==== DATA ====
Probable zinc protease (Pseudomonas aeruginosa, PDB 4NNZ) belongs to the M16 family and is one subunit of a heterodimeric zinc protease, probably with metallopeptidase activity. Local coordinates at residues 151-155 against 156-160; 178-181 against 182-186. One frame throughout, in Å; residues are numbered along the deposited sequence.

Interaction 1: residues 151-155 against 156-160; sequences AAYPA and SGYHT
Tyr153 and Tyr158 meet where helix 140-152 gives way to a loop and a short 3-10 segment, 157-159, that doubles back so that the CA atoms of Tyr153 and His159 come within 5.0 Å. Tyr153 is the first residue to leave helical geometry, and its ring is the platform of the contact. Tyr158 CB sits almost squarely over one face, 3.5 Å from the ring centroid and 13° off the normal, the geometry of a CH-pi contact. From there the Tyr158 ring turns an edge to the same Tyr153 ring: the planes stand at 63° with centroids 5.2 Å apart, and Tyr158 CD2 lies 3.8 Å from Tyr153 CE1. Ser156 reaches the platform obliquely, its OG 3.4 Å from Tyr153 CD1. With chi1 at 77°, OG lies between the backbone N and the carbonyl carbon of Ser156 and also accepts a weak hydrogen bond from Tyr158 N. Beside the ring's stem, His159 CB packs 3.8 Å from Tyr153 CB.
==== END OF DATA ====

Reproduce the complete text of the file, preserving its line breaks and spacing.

Probable zinc protease (Pseudomonas aeruginosa, PDB 4NNZ) belongs to the M16 family and is one subunit of a heterodimeric zinc protease, probably with metallopeptidase activity. Local coordinates at residues 151-155 against 156-160; 178-181 against 182-186. One frame throughout, in Å; residues are numbered along the deposited sequence.

Interaction 1: residues 151-155 against 156-160; sequences AAYPA and SGYHT
Tyr153 and Tyr158 meet where helix 140-152 gives way to a loop and a short 3-10 segment, 157-159, that doubles back so that the CA atoms of Tyr153 and His159 come within 5.0 Å. Tyr153 is the first residue to leave helical geometry, and its ring is the platform of the contact. Tyr158 CB sits almost squarely over one face, 3.5 Å from the ring centroid and 13° off the normal, the geometry of a CH-pi contact. From there the Tyr158 ring turns an edge to the same Tyr153 ring: the planes stand at 63° with centroids 5.2 Å apart, and Tyr158 CD2 lies 3.8 Å from Tyr153 CE1. Ser156 reaches the platform obliquely, its OG 3.4 Å from Tyr153 CD1. With chi1 at 77°, OG lies between the backbone N and the carbonyl carbon of Ser156 and also accepts a weak hydrogen bond from Tyr158 N. Beside the ring's stem, His159 CB packs 3.8 Å from Tyr153 CB.